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Jones, E. (1940). Sigmund Freud 1856–1939. Int. J. Psycho-Anal., 21:2-26.

(1940). International Journal of Psycho-Analysis, 21:2-26

Sigmund Freud 1856–1939

Ernest Jones

Freud is dead. These simple words, charged with meaning, have re-echoed widely throughout the world. To the small remaining circle of those who enjoyed his friendship the words signify a direct and inestimable loss. Never again shall we experience that peculiar union of good-will and realism so characteristic of his personality. Quite devoid of illusions—no man could be more so—yet he was enamoured of life, and one left him after every talk with the sensation of having inspired a bracing air under a clear sky. And then there was his sense of life, his hearty greeting, his unfailing interest in the small things as well as in the great; every sentence expressing both distinction and thought; the instant readiness to help, the essential kindliness of nature, the warmth of personal feeling, the fulness of personality. A sum of such features made him not only a great man, but an endearing figure who of necessity inspired fondness, respect and devotion in all near him.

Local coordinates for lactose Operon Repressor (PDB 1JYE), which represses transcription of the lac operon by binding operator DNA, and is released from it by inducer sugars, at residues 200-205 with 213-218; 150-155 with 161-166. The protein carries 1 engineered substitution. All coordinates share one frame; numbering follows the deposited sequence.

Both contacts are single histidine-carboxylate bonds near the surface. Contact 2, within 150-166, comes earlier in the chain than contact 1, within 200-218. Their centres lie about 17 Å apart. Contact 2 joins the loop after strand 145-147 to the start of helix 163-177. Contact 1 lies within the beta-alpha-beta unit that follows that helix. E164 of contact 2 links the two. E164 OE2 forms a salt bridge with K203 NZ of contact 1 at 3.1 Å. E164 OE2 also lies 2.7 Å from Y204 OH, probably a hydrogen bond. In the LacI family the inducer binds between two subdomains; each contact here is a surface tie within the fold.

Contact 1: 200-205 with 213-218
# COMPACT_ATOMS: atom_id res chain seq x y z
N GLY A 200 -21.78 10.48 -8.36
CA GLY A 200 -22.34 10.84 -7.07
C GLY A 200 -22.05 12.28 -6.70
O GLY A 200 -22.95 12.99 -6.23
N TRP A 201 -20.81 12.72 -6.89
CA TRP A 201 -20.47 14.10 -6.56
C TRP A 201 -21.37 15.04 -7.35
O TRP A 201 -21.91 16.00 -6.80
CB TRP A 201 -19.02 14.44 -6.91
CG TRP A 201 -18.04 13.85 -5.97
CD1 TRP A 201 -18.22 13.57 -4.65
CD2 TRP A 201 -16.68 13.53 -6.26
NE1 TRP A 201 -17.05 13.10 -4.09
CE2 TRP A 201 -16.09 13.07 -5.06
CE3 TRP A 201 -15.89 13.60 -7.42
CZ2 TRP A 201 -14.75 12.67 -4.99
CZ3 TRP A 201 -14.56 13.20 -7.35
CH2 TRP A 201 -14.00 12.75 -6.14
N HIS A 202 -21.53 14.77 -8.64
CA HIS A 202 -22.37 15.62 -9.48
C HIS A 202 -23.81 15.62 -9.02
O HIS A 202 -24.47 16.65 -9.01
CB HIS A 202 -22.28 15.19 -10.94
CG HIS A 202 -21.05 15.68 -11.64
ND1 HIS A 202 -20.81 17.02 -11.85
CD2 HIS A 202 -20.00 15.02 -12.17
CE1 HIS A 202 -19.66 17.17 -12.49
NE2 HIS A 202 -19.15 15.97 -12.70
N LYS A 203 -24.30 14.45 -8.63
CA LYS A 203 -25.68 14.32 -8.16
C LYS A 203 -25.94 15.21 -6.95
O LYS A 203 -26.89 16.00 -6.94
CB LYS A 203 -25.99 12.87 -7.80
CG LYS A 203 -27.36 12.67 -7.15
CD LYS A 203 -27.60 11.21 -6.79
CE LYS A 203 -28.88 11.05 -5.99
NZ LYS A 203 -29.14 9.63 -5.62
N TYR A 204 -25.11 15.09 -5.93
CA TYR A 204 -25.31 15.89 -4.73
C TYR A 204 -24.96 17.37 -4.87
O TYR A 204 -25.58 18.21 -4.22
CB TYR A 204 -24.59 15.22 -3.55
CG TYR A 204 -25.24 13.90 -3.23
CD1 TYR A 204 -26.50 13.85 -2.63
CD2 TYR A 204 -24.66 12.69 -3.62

As one who enjoyed his friendship through good and bad times for more than thirty years I find it hard to say which feature of his personality most impressed me—his unfailing serenity in painful circumstances, his unbreakable courage and determination, his cheerful humour and keen appreciation of the little things of daily life, or the goodness of his character and personality. He had the simplicity that seems always to accompany true greatness in men, though without any of the illusions about humanity that sometimes allows simplicity to decline into simpleness. His loyalty to friends was never blind, but was conditioned by their relationship to him; when disappointed or wounded he rarely hit back, though he never prided himself on turning the other cheek. When deserted by a friend he took thought rather on the value the friendship had once had; now it was over there was nothing more to be said. This experience he had to taste many times, since the emotions stirred by his work were such as not all co-workers could serenely master, and those who could not were apt to express their difficulties by personal unpleasantness. Freud has often been called a pessimist, but it is likely that this phase signifies rather a projection of the depressing feelings some aspects of his work evoked in idealistic readers. In truth his temperament was decidedly a cheerful one.

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